Morning Commentary: The Contentious Relationship Between China and Its Tech Sector
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The Contentious Relationship Between China and Its Tech Sector
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Andrew Kositkun Foreign Exchange Head Trader
China’s tech giants were able to grow into the behemoths they are in part due to support from the government. Recent events — the last-minute suspension of Ant Group’s IPO and the introduction of a draft antitrust policy — have thrown Chinese Big Tech’s future into doubt.
For years, China’s Big Tech players have enjoyed an unusual amount of freedom, and the government has played an important role in developing the tech sector. In manufacturing, the government intervened directly to help establish China as a manufacturing hub where most of the world’s tech is made even if not by Chinese companies. In the services and software field, the Chinese government’s Great Firewall essentially created its own version of the internet. In the absence of Western tech companies, their Chinese equivalents have been able to flourish.
So why are regulators cracking down now? The short answer is that it’s unclear. As is almost always the case, Chinese officials have said little about their intentions other than they are mitigating risks to protect the consumer and maintain financial stability. For some, this is just Chinese officials reasserting their power after growing frustrated with the flamboyance of tech billionaires. What is known is that back in October, Jack Ma criticized China’s financial system as being outdated and blasted regulators as being shortsighted. Subsequently, Ma was summoned to Beijing for a meeting with the country’s top financial officials, with new regulations soon following. On Nov. 12, The Wall Street Journal reported that Chinese President Xi Jinping was furious at Ma’s comments and personally ordered the halt of Ant Group’s IPO.
Of course, this isn’t the first time that China has cracked down on or made an example of high-profile companies. But the current crackdown is shaping up to be the largest concerted action against private enterprise in decades. For decades, China’s private sector has maintained a delicate relationship with the Communist party. While Xi’s government has tightened its control of the Chinese economy, it has taken a relatively hands-off approach to the internet, e-commerce and digital finance. However, as Big Tech amasses increased influence and power, this all could be changing and raises the question of whether or not any tech company will get broken up. What is known is that Beijing will have to tread carefully if it desires to rein in tech’s growing clout without undermining some if its biggest success stories and, by extension, the Chinese economy.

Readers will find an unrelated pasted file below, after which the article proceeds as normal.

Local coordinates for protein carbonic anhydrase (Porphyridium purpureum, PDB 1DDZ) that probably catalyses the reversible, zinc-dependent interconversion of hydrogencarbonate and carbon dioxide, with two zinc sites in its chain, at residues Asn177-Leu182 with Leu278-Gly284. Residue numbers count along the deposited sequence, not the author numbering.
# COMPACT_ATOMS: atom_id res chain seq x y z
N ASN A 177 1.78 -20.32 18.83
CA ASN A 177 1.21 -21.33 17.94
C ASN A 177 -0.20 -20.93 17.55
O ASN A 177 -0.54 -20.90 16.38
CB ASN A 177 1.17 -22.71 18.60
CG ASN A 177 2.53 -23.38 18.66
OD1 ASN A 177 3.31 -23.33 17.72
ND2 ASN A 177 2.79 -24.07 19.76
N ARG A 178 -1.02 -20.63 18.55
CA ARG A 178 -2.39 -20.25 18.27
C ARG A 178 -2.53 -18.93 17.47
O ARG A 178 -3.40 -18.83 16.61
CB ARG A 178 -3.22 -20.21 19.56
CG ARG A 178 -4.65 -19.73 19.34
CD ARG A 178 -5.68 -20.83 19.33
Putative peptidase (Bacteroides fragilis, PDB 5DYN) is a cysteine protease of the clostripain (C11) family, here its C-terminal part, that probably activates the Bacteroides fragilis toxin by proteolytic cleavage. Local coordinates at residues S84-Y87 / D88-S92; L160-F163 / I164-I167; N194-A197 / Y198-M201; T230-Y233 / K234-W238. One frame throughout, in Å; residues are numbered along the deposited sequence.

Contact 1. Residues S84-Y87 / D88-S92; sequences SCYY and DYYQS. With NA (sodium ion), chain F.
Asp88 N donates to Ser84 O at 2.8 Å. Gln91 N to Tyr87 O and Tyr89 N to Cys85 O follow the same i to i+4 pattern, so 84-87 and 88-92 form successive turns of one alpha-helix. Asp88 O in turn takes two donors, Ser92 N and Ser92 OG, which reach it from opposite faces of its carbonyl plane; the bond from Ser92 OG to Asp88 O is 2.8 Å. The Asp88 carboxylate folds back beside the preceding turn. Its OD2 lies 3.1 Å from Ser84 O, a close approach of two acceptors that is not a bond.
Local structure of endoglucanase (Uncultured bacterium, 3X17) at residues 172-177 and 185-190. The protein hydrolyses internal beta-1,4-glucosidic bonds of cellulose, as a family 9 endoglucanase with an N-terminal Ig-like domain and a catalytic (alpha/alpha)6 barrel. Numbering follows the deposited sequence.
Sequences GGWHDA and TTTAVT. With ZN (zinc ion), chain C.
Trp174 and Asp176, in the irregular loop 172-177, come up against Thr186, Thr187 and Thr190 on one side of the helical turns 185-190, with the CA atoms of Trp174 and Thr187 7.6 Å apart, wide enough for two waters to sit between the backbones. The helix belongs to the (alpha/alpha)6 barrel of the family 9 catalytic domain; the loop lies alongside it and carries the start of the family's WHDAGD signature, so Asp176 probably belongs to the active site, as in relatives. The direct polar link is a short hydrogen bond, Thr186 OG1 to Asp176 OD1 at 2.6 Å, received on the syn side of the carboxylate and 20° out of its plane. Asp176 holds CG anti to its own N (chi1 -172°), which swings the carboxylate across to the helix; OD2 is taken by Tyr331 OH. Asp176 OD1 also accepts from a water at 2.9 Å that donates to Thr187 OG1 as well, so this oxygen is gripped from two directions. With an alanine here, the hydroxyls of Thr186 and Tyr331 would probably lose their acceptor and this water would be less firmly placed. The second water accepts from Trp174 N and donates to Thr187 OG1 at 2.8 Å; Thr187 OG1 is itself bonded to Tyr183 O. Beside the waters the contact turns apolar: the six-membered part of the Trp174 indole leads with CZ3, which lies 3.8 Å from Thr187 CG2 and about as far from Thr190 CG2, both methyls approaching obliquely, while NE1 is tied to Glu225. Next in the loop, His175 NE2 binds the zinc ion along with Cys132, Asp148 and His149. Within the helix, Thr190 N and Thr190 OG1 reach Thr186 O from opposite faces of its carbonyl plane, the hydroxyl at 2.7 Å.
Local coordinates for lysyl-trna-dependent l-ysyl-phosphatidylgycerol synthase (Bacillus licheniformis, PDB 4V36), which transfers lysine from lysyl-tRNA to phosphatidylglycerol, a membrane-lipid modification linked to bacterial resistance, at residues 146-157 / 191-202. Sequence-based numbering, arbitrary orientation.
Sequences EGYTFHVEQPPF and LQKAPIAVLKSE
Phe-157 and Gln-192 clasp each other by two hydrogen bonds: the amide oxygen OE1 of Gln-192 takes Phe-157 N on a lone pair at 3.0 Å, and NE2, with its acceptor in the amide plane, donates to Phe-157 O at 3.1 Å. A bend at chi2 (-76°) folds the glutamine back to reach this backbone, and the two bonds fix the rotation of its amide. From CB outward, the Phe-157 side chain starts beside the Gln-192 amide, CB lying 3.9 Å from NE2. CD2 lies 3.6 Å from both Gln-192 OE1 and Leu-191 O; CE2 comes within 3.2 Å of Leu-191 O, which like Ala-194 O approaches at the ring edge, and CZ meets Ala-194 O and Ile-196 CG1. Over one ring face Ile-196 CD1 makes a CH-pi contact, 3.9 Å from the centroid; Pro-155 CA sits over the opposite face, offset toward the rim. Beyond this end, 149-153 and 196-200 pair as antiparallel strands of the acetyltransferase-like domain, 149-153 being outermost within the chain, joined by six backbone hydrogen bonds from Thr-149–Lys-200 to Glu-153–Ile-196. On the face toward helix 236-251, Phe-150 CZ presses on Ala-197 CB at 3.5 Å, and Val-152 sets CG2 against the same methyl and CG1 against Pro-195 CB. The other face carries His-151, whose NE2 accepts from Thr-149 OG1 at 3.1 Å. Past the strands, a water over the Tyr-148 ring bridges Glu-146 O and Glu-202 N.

HERE ARE THE KEY NEWS STORIES FROM OVERNIGHT:
The House has voted to support the $2,000 stimulus checks demanded by President Donald Trump. Senate Republicans are now faced with the dilemma of acquiescing with the request of the president or continuing their opposition to larger direct payments. Senate Majority Leader Mitch McConnell hasn’t said whether the Senate would take up the House bill, attempt to vote on a different one that would also increase payments or simply ignore the issue. Should the Senate take up the bill, the current expectation is for Republicans to oppose the proposal.
The House also voted to override Trump’s veto of a defense bill. Should the Senate follow suit, it will be the first time Trump’s veto has been overturned.
Equity markets around the world are higher, as stimulus hopes have helped sentiment. In Europe, the U.K. equity index outperformance stands out in particular as investors reacted to the Brexit deal in the first full day of trading since a deal was reached by the U.K. and EU. EU members could formally approve the deal today, with the trade deal scheduled to be voted on by the U.K. House of Commons tomorrow. U.K. Prime Minister Boris Johnson and EU officials will then sign the treaty, with the European Parliament giving its verdict on the deal by the end of February. Talks continue on financial services, a key part of the U.K. economy.
The EU and China have moved closer to striking a deal to further open the Chinese market to foreign investors. If an agreement is reached, it will be a successful conclusion to talks that began in 2013.
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